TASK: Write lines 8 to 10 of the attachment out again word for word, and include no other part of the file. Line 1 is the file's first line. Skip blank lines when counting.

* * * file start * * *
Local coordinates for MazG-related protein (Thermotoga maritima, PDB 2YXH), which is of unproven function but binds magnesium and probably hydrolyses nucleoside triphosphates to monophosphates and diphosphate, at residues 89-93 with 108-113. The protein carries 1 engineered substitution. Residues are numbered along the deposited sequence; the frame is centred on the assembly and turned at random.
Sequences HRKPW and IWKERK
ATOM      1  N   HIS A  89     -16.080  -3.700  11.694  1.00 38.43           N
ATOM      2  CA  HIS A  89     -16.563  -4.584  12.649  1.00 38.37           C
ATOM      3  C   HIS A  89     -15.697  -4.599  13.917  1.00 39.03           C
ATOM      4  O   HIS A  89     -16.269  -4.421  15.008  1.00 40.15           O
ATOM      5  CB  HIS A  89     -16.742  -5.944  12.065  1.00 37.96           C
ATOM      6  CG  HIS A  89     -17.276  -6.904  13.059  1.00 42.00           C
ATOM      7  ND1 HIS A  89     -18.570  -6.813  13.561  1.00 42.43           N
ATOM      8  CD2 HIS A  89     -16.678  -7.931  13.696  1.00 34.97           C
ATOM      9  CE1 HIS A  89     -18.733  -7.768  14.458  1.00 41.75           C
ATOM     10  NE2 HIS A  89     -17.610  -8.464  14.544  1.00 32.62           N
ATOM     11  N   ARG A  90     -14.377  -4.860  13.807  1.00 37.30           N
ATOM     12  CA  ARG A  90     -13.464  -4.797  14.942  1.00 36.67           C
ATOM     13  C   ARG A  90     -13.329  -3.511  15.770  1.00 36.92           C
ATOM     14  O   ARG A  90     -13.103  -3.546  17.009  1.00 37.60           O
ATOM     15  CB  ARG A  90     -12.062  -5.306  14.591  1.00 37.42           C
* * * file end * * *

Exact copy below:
ATOM      6  CG  HIS A  89     -17.276  -6.904  13.059  1.00 42.00           C
ATOM      7  ND1 HIS A  89     -18.570  -6.813  13.561  1.00 42.43           N
ATOM      8  CD2 HIS A  89     -16.678  -7.931  13.696  1.00 34.97           C